• CO Independent

    Goddamn, Wizco, you are dumb as a post. Read the rest of the paragraph you excerpted.

    Moron.

  • WizCo

    Mmmm… name calling. How fresh.

    It is said, CO Independent, that “independents” are just republicans in disguise. If true, then I’ve figured out why you are so ignorant and mean. Please, join a tea party where you can mingle with kindred spirits.

    Goddamn indeed.

  • Peter Kemp

    There appears to be a lot of confusion in web postings on the legal liability of Wikileaks.

    If the US’ 1st Amendment protections somehow were found not to apply, then the Espionage legislation can be examined to see if any liability exists along with common law (or codified law) of conspiracy for same, or as an accessory to breaches of the Espionage legislation (Code)

    “Whoever, in time of war, with intent that the same shall be communicated to the enemy,…”

    And there’s the difficulty that starts right there: domestic legislation applicable to US citizens with the potential ONLY to apply to foreigners within the jurisdiction for conduct within the jurisdiction. There cannot be a conflation of US domestic law with International law that says US domestic law applies around the world, (unless that domestic legislation ALSO happens to be International law, eg war crimes)

    Assange is not a US citizen; was not within the jurisdiction when the files were uploaded to Wikileaks; had no role in the removal of files from military computers; had no knowledge presumably of the files until after they landed on a server outside the US.

    If Assange went to the US he could apparently be held as a material witness for the prosecution of the people who copied and took the files. If he was in the US he could theoretically be charged with conspiracy per the Code, but that would likely go nowhere as the common law of conspiracy (which I assume applies in the US as common law or codified conspiracy law), requires that one person conspires with another (or more) to plan/perpetrate the conduct such that even if the conduct never happens: there is still an offence committed. There would have to be proof that Mr Assange plotted with the leaker(s), communicated with them for a conspiracy charge to stick and there is not a scintilla of evidence for that so far.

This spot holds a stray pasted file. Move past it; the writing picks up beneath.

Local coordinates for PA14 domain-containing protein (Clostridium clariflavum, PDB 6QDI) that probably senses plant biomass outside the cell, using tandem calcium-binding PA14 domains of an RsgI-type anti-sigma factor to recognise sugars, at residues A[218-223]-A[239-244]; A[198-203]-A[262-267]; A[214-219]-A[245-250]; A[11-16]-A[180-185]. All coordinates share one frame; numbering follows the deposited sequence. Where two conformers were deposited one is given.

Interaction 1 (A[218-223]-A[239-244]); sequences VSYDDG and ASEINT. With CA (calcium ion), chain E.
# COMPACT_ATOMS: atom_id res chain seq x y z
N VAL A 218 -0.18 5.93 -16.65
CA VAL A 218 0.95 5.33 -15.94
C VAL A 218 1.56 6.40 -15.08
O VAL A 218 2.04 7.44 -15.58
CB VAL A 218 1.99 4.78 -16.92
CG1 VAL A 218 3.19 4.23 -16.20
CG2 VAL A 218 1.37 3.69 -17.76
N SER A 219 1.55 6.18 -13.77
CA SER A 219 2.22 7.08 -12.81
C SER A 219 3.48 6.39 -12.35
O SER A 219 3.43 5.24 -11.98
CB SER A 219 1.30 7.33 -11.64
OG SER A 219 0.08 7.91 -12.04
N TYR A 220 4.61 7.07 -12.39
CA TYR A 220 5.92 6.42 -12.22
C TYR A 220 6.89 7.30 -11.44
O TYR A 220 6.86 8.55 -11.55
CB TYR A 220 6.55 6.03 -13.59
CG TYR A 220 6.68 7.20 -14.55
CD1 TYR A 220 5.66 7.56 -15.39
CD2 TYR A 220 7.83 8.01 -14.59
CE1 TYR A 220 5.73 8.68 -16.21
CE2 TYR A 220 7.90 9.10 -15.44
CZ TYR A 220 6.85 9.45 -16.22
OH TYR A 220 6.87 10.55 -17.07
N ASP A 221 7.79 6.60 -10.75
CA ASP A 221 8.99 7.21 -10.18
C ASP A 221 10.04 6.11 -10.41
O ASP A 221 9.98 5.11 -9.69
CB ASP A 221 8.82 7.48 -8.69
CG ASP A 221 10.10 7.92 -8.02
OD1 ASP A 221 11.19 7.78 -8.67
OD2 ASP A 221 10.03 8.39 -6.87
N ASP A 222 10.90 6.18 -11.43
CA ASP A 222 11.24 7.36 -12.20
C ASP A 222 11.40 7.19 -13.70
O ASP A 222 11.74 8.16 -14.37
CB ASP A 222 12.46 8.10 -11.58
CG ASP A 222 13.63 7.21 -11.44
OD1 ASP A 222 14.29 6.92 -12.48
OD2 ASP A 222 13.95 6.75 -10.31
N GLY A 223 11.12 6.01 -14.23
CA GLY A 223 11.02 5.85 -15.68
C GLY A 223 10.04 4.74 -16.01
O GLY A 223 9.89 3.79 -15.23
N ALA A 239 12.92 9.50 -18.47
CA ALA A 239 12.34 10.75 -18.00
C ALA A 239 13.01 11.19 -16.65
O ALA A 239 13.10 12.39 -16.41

The massive single difficulty US authorities have is that Mr Assange is not within the jurisdiction and is not likely to go there anytime soon. It is at this point that commentators in the US start conflating US domestic law with International law, or extra-territorial judicial powers. Saying there is a “book” to throw at Julian Assange neglects to say what that book is. Domestic or International law?

    Given that Mr Assange did not do anything within the jurisdiction of the US, I imagine that any indictment could try to link him as an accessory with the acts of the leaker but this is highly problematic. An accessory in most legal systems that I am aware of, (especially common law nations like the US, Canada, the UK and Australia) must have some knowledge that a crime is being, or will be committed, or becoming aware afterwards, assists for example the perpetrator to escape.

    This raises an immediate difficulty that Wikileaks goes to great lengths NOT to know who is the leaker by arranging for anybody to anonymously upload through internet TOR pipelines, for example to Wikileak servers. Even if the leaker is identified afterwards by other entities, — potential accessory after the fact–this runs up against the historical common law position expressed by that English jurist Blackstone:

    “Therefore, to make an accessory ex post facto, it is in the first place requisite that he knows of the felony committed”.

    To which I would add, logically “And of the felon”.

    Whatever the posited indictment, an extradition request by the US-presuming that Mr Assange remained in one country long enough-would run into more brick walls. Given the fact that the Australian government apparently refused a US request to investigate Assange, an extradition request Downunder is most likely to be refused as well. Other nations and NATO members in particular and the United Kingdom are unlikely to cooperate and many of their citizens would likely regard it all as a political witch hunt given the memory of the legal black hole (in International law) created by Guantanamo Bay.

    The calls from the US for Assange’s “blood” are in the meantime most unedifying and counterproductive in that it will tend to confirm the view held among many in the world that the US tries to solve too many international problems with violence, and on that topic one thing now seems to be overlooked: that Wikileaks exposed the extreme violence meted out to hundreds more civilians in Afghanistan, hitherto covered up. That is the real issue, along with some 20,000 civilian deaths in Afghanistan.

    In summary, there is no book to throw.

    Peter Kemp.
    Solicitor of the Supreme Court of NSW Australia.